With five kids, I've gone through dozens of cars in the past 30 years. Amazing how the GM, Chrysler and Ford Vehicles we owned and still own always outlive the few cheap imports we've tried. Honda's mediocre fuel economy doesn't make up for the slow acceleration and high maintenance costs.

Cars are supposed to be able to take rough abuse once in a while. In my experience, domestics can take it, imports especially Hondas cannot. Me and my kids drove the Honda the same way as the other cars we've owned. And I will never make the mistake of buying Honda again.

2nd Nov 2010, 05:39

I completely agree. I've owned tons of used cars over the past 12 years, and from my experience domestics tend to outlive imports. They are just built stronger and can actually carry more than 2 passengers and a small dog without breaking down. Sure there are some domestic lemons too, but just as many imported lemons as well. Honda's are way too expensive for the poor build quality and drivetrain. Like you said, the mediocre difference in fuel economy does not make up for the high purchase price and expensive parts. I stick to domestics, and let others buy these plastic deathtraps..

7th Jan 2011, 08:42

I have owned:

1980 Cutlass Supreme (GM)

1987 Ford Escort

1997 Hyundai Accent

1988 Ford Bronco Eddie Bauer

1998 Hyundai Elantra

1986 Ford Mustang GT

1998 Isuzu Rodeo (GM)

1998 Ford Escort ZX2

1999 Ford Crown Victoria

2006 Mitsubishi Outlander (amazing - still own)

1999 Honda Civic

1997 Honda Civic

2000 Chevrolet Venture (GARBAGE)

As you can see, I have had a variety of vehicles. I maintain them amazingly well, and have abused all of them, except for the Elantra and the Venture.

I am now looking for a Honda Civic as a second car, because out of all the vehicles I have had, the Civics have given me the least of the problems (and my motorbike, but that's not a car).

The only two vehicles that have left me stranded on the side of the road were the Bronco and the Venture. Yet I would buy another Ford in a heartbeat. The Venture ruined it for Chevs (although the Rodeo and gutless Cutlass make up for it).

All that being said, I once met someone who had bought a Honda Civic lemon. Yes, they do exist, but I'm willing to risk it because 99% of Civics are reliable. Civic fans tend to get "personal" when they read a bad review, because they have never met another Civic owner with problems.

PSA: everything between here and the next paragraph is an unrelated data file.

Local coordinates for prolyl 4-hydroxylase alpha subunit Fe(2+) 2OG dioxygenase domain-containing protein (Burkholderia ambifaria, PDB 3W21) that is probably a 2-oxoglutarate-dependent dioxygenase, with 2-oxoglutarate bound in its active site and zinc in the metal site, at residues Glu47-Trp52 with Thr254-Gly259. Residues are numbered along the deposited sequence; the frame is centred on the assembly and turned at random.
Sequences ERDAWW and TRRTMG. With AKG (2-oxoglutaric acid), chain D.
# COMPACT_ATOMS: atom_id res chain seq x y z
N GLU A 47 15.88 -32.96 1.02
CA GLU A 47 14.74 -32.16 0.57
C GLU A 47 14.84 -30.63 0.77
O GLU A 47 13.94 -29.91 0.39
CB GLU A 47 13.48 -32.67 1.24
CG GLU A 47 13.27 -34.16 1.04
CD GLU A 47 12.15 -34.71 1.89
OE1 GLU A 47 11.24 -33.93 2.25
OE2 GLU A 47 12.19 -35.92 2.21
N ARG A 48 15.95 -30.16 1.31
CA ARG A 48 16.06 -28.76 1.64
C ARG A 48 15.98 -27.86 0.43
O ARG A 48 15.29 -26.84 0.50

Other than that, the 1987 Escort (3-door hatchback) was by far the most abused vehicle -- took loads of wood and other building supplies hanging out the hatch with the shocks bottomed out all the way home on winding roads with steep hills... For one trip, the wood was hanging out so far from the hatch that we had to back up one of the hills, otherwise, the car's front end might have come off the ground and we'd be stuck on the hill. That thing was beat up when we traded it in. It had well over 200,000 km. Before I owned it, my father had it and he is not known for getting oil changes...

When I have more money, I will support North American vehicles (by getting a newer one). For now, a cheap, economical Civic is what I will get.

Stop getting personal everyone!


12th Nov 2013, 12:42

From my experience, suspension parts on new cars have become cheaper and more flimsy every year. The suspensions on big full size and mid size cars from 20 to 30 years ago were much more rugged and durable, and things like ball joints did not wear out till well after 15 years or 150,000 miles. But this was from a time when we didn't take for granted being able to take a 40 mph curve at 75 mph. Today, even on a luxury sedan we have low profile tires and suspension that allow every minor crack and pebble in the road to be noticed. And auto reviewers have the nerve to call it sporty handling feedback and road feel.